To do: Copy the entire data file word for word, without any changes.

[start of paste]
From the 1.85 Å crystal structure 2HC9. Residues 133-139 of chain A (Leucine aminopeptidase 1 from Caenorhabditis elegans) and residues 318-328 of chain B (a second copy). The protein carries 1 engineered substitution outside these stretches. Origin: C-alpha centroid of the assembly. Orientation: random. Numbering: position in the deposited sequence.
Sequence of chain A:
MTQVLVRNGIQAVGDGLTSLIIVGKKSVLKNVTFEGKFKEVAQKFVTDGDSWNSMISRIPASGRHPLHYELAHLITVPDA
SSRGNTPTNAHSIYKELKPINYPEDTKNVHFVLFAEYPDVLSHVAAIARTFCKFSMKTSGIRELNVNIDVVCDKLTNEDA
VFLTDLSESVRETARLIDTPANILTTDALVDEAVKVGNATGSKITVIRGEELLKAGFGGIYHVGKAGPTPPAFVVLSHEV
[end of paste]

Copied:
From the 1.85 Å crystal structure 2HC9. Residues 133-139 of chain A (Leucine aminopeptidase 1 from Caenorhabditis elegans) and residues 318-328 of chain B (a second copy). The protein carries 1 engineered substitution outside these stretches. Origin: C-alpha centroid of the assembly. Orientation: random. Numbering: position in the deposited sequence.
Sequence of chain A:
MTQVLVRNGIQAVGDGLTSLIIVGKKSVLKNVTFEGKFKEVAQKFVTDGDSWNSMISRIPASGRHPLHYELAHLITVPDA
SSRGNTPTNAHSIYKELKPINYPEDTKNVHFVLFAEYPDVLSHVAAIARTFCKFSMKTSGIRELNVNIDVVCDKLTNEDA
VFLTDLSESVRETARLIDTPANILTTDALVDEAVKVGNATGSKITVIRGEELLKAGFGGIYHVGKAGPTPPAFVVLSHEV